Mike DeBiais, vice president of Bayer’s U.S. allergy business, told the Wall Street Journal that he started preparing the supply chain for the spring allergy season in 2015 six to nine months before the season hit. His team used third-party software that looked at global warming information, allergy trends, and weather data. By analyzing specialized weather forecasts to predict when allergens were likely to be prevalent, Bayer coordinated with their retailers to correlate it with customer behavior by U.S. ZIP code. Besides weather data, other data sources like social media comments about allergies within patient communities helped Claritin hone in on big data and stay profitable throughout the fluctuations in the season.
What Else Can Allergy Data Do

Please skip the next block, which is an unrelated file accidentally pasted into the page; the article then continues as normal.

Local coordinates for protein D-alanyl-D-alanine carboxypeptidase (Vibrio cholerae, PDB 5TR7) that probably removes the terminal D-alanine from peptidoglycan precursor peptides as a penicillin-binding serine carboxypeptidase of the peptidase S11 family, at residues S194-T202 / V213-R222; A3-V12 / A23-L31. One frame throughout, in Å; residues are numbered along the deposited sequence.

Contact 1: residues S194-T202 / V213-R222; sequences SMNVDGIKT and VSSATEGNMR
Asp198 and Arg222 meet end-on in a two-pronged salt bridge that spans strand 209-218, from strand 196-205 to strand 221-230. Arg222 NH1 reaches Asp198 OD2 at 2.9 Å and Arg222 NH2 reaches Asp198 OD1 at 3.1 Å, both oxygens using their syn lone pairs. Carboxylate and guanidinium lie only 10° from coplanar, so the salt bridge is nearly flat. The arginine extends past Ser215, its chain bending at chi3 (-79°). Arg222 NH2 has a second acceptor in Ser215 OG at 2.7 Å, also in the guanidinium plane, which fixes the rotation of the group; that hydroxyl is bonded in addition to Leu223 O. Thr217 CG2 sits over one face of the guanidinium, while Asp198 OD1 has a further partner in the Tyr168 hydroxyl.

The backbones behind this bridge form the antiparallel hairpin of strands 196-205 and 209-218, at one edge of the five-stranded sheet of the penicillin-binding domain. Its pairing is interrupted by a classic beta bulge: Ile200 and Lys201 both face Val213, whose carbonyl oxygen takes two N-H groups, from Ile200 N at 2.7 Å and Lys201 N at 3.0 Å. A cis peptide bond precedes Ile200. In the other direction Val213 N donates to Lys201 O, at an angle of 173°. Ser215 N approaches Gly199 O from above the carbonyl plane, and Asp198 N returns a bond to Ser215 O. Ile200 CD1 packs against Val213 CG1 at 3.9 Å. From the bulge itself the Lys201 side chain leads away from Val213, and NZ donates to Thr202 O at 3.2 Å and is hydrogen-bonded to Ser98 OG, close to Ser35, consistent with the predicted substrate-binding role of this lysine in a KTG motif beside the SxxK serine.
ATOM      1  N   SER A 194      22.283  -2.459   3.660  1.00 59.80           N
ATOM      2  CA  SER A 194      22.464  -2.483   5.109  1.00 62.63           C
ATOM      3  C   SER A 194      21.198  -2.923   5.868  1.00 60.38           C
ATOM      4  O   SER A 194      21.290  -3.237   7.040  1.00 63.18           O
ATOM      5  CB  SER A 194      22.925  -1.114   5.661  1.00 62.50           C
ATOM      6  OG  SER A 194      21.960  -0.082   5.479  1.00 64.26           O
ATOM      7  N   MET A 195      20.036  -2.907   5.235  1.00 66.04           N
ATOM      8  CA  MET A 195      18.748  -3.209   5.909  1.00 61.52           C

Recent studies have shown that a common symptom of most seasonal allergies is a weakened immune system. If monitoring weather data can help companies predict spikes in allergy season, it can also help them predict cold outbreaks as well. Instead of solely using weather data to push allergy medicine, medical companies should look into the pull of cold medication during traditionally non-cold seasons, like the Spring in the northeastern U.S. By extending weather analytics into different medical spheres throughout the year and associating allergies with colds, pharmaceutical companies could see a high ROI during the seasons other than flu season.
Using Weather Data to Your Advantage
Weather data isn’t just for Big Pharma, either. Most weather apps have a pollen count on them so it’s easy for you to monitor which days are going to be bad depending on your allergy. You can also keep track of how your body reacts to different levels of allergens. If you really struggle with allergies, keep a spreadsheet of the severity of your symptoms and the allergen levels for each day, so you can do your own predictive analysis on when you’ll need a keep your medicine handy. Just hope that as pharmacies get more data-savvy, you won’t be stuck with an empty shelf in the allergy aisle.